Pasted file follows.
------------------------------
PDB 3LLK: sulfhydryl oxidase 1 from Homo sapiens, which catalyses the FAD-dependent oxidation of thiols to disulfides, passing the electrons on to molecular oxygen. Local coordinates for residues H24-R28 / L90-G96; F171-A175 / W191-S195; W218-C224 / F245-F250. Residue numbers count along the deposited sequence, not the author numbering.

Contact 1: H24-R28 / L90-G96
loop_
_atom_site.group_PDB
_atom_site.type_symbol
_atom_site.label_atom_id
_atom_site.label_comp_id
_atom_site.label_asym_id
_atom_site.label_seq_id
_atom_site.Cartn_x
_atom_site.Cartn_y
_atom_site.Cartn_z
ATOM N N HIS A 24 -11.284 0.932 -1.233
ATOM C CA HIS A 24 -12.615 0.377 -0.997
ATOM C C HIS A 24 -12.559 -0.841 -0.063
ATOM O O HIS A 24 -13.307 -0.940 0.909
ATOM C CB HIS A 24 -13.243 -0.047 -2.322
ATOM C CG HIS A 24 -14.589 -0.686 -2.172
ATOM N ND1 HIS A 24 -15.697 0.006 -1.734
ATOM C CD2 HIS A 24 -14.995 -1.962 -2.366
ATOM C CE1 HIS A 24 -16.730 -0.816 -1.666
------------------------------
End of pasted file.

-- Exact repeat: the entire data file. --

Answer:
PDB 3LLK: sulfhydryl oxidase 1 from Homo sapiens, which catalyses the FAD-dependent oxidation of thiols to disulfides, passing the electrons on to molecular oxygen. Local coordinates for residues H24-R28 / L90-G96; F171-A175 / W191-S195; W218-C224 / F245-F250. Residue numbers count along the deposited sequence, not the author numbering.

Contact 1: H24-R28 / L90-G96
loop_
_atom_site.group_PDB
_atom_site.type_symbol
_atom_site.label_atom_id
_atom_site.label_comp_id
_atom_site.label_asym_id
_atom_site.label_seq_id
_atom_site.Cartn_x
_atom_site.Cartn_y
_atom_site.Cartn_z
ATOM N N HIS A 24 -11.284 0.932 -1.233
ATOM C CA HIS A 24 -12.615 0.377 -0.997
ATOM C C HIS A 24 -12.559 -0.841 -0.063
ATOM O O HIS A 24 -13.307 -0.940 0.909
ATOM C CB HIS A 24 -13.243 -0.047 -2.322
ATOM C CG HIS A 24 -14.589 -0.686 -2.172
ATOM N ND1 HIS A 24 -15.697 0.006 -1.734
ATOM C CD2 HIS A 24 -14.995 -1.962 -2.366
ATOM C CE1 HIS A 24 -16.730 -0.816 -1.666